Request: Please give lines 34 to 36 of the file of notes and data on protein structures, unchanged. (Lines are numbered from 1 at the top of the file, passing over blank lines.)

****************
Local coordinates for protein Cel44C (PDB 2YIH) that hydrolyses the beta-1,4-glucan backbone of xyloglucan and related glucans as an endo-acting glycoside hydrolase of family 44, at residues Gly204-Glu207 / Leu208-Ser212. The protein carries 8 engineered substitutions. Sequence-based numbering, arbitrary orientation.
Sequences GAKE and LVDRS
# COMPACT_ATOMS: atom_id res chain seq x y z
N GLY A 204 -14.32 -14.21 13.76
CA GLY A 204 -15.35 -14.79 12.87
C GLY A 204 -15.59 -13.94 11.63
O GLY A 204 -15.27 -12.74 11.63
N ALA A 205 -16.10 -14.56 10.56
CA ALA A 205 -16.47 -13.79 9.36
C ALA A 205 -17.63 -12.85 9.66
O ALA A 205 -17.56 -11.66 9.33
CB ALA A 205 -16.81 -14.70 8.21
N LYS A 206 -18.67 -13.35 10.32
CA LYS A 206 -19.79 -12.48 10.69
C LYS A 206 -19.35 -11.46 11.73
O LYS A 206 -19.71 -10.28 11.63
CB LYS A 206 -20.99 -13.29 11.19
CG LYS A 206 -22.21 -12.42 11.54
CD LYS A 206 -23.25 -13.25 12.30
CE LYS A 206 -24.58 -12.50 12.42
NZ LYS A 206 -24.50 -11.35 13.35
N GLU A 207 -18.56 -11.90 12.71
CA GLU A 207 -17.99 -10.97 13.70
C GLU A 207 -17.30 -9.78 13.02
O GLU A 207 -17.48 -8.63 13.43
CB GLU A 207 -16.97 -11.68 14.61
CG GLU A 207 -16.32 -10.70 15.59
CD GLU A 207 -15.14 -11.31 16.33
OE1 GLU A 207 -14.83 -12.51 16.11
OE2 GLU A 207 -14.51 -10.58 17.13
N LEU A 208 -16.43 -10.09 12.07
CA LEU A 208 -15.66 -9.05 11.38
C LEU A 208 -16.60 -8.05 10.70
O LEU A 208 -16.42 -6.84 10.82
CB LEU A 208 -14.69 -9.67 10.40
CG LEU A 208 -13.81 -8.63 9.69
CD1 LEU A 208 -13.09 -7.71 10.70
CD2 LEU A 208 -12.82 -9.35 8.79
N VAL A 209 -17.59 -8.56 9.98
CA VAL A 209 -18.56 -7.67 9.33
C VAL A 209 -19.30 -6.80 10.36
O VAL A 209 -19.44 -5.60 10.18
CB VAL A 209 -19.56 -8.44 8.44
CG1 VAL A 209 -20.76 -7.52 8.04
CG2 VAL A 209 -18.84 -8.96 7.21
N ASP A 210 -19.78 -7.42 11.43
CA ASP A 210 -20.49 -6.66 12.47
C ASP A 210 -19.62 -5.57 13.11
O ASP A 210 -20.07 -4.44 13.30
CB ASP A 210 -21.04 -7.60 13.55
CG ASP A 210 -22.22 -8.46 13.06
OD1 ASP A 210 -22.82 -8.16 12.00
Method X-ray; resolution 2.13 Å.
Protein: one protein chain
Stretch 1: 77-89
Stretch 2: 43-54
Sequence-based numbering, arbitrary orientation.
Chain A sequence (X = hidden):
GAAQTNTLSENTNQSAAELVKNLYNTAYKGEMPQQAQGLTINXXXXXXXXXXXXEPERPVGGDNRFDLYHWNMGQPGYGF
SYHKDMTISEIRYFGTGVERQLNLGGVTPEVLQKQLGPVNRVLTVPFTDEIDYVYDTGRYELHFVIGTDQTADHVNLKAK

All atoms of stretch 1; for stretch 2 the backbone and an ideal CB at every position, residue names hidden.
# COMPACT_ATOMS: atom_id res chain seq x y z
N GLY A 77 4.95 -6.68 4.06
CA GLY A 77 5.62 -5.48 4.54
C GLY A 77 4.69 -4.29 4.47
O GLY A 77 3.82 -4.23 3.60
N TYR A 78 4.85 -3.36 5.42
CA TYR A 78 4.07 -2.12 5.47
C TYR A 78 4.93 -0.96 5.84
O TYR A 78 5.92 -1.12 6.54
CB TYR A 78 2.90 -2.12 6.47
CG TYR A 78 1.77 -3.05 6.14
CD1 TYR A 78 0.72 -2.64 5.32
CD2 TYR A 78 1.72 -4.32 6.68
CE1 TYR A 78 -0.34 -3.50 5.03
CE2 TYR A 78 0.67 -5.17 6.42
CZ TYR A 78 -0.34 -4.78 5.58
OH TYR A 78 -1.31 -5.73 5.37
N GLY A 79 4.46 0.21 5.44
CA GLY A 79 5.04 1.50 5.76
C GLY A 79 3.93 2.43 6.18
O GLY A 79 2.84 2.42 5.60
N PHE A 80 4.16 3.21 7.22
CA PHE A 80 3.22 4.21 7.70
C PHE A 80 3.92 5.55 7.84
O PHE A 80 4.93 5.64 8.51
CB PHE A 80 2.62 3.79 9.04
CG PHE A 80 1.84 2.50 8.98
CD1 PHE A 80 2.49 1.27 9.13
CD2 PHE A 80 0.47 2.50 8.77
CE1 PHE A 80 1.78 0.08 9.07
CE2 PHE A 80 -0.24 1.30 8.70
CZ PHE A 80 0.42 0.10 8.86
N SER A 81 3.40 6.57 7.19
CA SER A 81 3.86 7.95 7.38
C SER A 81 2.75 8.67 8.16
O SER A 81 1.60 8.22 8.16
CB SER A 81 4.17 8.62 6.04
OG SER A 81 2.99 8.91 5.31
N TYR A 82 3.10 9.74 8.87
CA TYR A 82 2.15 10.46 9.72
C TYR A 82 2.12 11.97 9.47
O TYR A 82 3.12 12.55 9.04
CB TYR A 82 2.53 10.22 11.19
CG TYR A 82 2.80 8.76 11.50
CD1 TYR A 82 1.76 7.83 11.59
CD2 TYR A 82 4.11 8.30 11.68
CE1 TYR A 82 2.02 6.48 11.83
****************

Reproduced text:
O LEU A 208 -16.42 -6.84 10.82
CB LEU A 208 -14.69 -9.67 10.40
CG LEU A 208 -13.81 -8.63 9.69